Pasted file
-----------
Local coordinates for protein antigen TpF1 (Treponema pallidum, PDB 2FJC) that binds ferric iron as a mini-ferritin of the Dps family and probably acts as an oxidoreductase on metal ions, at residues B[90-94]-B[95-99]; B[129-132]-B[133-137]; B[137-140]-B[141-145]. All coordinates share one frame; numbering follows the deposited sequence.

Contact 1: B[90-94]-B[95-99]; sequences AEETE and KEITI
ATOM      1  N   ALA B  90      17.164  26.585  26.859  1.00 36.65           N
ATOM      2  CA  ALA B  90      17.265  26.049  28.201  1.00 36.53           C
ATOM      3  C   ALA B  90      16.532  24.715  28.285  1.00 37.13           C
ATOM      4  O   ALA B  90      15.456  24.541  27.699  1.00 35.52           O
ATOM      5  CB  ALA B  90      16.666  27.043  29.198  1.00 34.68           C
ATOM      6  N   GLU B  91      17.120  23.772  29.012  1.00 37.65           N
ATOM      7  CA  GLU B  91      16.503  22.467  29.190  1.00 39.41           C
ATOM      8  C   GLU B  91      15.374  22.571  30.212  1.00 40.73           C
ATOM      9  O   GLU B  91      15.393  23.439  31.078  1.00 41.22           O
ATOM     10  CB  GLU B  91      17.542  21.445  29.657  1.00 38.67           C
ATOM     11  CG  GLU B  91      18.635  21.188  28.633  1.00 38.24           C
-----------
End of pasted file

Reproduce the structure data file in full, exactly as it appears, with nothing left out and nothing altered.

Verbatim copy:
Local coordinates for protein antigen TpF1 (Treponema pallidum, PDB 2FJC) that binds ferric iron as a mini-ferritin of the Dps family and probably acts as an oxidoreductase on metal ions, at residues B[90-94]-B[95-99]; B[129-132]-B[133-137]; B[137-140]-B[141-145]. All coordinates share one frame; numbering follows the deposited sequence.

Contact 1: B[90-94]-B[95-99]; sequences AEETE and KEITI
ATOM      1  N   ALA B  90      17.164  26.585  26.859  1.00 36.65           N
ATOM      2  CA  ALA B  90      17.265  26.049  28.201  1.00 36.53           C
ATOM      3  C   ALA B  90      16.532  24.715  28.285  1.00 37.13           C
ATOM      4  O   ALA B  90      15.456  24.541  27.699  1.00 35.52           O
ATOM      5  CB  ALA B  90      16.666  27.043  29.198  1.00 34.68           C
ATOM      6  N   GLU B  91      17.120  23.772  29.012  1.00 37.65           N
ATOM      7  CA  GLU B  91      16.503  22.467  29.190  1.00 39.41           C
ATOM      8  C   GLU B  91      15.374  22.571  30.212  1.00 40.73           C
ATOM      9  O   GLU B  91      15.393  23.439  31.078  1.00 41.22           O
ATOM     10  CB  GLU B  91      17.542  21.445  29.657  1.00 38.67           C
ATOM     11  CG  GLU B  91      18.635  21.188  28.633  1.00 38.24           C